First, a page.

- Consider factors such as outstanding debt, ongoing expenses, and future plans when selecting a life insurance amount.
- When the insured dies, the policy’s named beneficiaries the majority of the time receive the death benefit, or the face value of the policy tax-free.
- For a life insurance policy to remain in force, the policyholder has to pay regular premiums over time or a single premium up front.
Many financial experts consider life insurance to be the cornerstone of sound financial planning. It can be an important tool in the following situations:
1. Replace income for dependents
If people depend on an individual’s income, life insurance can replace that income if the person dies. The most common example of this is parents with young children. Insurance to replace income can be especially useful if the government- or employer sponsored benefits of the surviving spouse or domestic partner will be reduced after their companion dies.
2. Pay final expenses
Life insurance can pay funeral and burial costs, probate and other estate administration costs, debts and medical expenses not covered by health insurance.
3. Create an inheritance for heirs
Even those with no other assets to pass on, can create an inheritance by buying a life insurance policy and naming their heirs as beneficiaries.
4. Pay federal “death” taxes and state “death” taxes
Life insurance benefits can pay for estate taxes so that heirs will not have to liquidate other assets or take a smaller inheritance. Changes in the federal “death” tax rules will likely lessen the impact of this tax on some people, but some states are offsetting those federal decreases with increases in their state-level estate taxes.
5. Make significant charitable contributions
By making a charity the beneficiary of their life insurance policies, individuals can make a much larger contribution than if they donated the cash equivalent of the policy’s premiums.
6. Create a source of savings
Some types of life insurance create a cash value that, if not paid out as a death benefit, can be borrowed or withdrawn on the owner’s request. Since most people make paying their life insurance policy premiums a high priority, buying a cash-value type policy can create a kind of “forced” savings plan. Furthermore, the interest credited is tax deferred (and tax exempt if the money is paid as a death claim).
Types of Life Insurance
There are two major types of life insurance—term and whole life.
1. Term Life
Term insurance is the simplest form of life insurance. It pays only if death occurs during the term of the policy, which is usually from one to 30 years. Most term policies have no other benefit provisions. There are two basic types of term life insurance policies—level term and decreasing term. Level term means that the death benefit stays the same throughout the duration of the policy. Decreasing term means that the death benefit drops, usually in one-year increments, over the course of the policy’s term.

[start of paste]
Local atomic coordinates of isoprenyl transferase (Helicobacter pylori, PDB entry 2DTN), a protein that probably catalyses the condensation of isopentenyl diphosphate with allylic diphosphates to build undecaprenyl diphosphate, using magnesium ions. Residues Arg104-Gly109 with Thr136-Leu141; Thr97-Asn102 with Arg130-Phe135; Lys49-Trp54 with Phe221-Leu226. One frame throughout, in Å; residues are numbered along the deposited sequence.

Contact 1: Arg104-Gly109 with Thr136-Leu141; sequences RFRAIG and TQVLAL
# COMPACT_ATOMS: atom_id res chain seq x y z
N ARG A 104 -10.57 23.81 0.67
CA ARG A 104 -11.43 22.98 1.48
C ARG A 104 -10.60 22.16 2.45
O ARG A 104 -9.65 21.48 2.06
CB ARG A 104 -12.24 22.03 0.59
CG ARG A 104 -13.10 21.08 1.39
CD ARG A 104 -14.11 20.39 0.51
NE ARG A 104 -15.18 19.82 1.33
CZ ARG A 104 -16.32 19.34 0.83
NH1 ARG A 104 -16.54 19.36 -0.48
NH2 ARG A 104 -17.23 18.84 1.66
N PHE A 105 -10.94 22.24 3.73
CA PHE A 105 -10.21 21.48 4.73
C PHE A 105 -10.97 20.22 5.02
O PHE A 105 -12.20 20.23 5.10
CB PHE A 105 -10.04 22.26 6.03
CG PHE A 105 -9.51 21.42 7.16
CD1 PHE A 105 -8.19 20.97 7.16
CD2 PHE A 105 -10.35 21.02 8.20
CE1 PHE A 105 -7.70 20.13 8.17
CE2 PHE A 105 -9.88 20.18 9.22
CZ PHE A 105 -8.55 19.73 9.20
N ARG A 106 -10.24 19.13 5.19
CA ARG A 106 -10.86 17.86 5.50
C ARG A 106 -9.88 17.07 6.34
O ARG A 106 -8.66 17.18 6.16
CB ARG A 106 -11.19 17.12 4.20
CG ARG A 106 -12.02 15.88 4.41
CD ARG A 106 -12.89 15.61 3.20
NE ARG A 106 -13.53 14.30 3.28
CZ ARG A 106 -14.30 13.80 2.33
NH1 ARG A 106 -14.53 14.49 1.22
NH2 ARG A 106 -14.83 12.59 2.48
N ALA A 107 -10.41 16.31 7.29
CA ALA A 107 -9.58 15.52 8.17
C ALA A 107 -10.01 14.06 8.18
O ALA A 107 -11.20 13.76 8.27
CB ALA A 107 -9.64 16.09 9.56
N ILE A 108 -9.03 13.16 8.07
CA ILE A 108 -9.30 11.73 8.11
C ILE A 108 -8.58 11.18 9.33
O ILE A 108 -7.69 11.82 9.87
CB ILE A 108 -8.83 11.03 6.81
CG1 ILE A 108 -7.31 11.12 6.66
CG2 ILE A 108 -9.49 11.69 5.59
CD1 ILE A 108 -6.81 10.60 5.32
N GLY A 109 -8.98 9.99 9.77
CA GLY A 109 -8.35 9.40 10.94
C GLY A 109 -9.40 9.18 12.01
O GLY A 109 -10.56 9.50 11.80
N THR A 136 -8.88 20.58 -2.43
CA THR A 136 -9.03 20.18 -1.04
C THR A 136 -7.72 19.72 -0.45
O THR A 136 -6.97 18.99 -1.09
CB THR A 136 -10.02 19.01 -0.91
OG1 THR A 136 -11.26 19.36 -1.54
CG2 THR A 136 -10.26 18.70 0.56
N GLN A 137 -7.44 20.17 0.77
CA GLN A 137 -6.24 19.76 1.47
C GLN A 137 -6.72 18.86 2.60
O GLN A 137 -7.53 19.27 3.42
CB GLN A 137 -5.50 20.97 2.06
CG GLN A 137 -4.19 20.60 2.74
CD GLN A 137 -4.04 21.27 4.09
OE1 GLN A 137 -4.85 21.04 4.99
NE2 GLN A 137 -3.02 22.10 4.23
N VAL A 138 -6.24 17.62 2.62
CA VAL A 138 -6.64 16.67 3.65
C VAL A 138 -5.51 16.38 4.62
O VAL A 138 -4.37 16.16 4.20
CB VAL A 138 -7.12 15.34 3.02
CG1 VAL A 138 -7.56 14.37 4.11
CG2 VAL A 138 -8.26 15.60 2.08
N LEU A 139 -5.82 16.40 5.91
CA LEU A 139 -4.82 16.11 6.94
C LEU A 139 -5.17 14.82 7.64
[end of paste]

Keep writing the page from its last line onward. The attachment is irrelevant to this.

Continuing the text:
2. Whole Life/Permanent Life
Whole life or permanent insurance pays a death benefit whenever the policyholder dies. There are three major types of whole life or permanent life insurance—traditional whole life, universal life, and variable universal life, and there are variations within each type.
In the case of traditional whole life, both the death benefit and the premium are designed to stay the same (level) throughout the life of the policy. The cost per $1,000 of benefit increases as the insured person ages, and it obviously gets very high when the insured lives to 80 and beyond. The insurance company keeps the premium level by charging a premium that, in the early years, is higher than what is needed to pay claims, investing that money, and then using it to supplement the level premium to help pay the cost of life insurance for older people.
By law, when these “overpayments” reach a certain amount, they must be available to the policyholder as a cash value if he or she decides not to continue with the original plan. The cash value is an alternative, not an additional, benefit under the policy.
3. Universal Life
Universal life, also known as adjustable life, allows more flexibility than traditional whole life policies. The savings vehicle (called a cash value account) generally earns a money market rate of interest. After money has accumulated in the account, the policyholder will also have the option of altering premium payments—providing there is enough money in the account to cover the costs.
4. Variable Life
Variable life policies combine death protection with a savings account that can be invested in stocks, bonds and money market mutual funds. The value of the policy may grow more quickly, but involves more risk. If investments do not perform well, the cash value and death benefit may decrease. Some policies, however, guarantee that the death benefit will not fall below a minimum level. Another variant, universal variable life, combines the features of variable and universal life policies. It has the investment risks and rewards characteristic of variable life insurance, coupled with the ability to adjust premiums and death benefits that is characteristic of universal life insurance.
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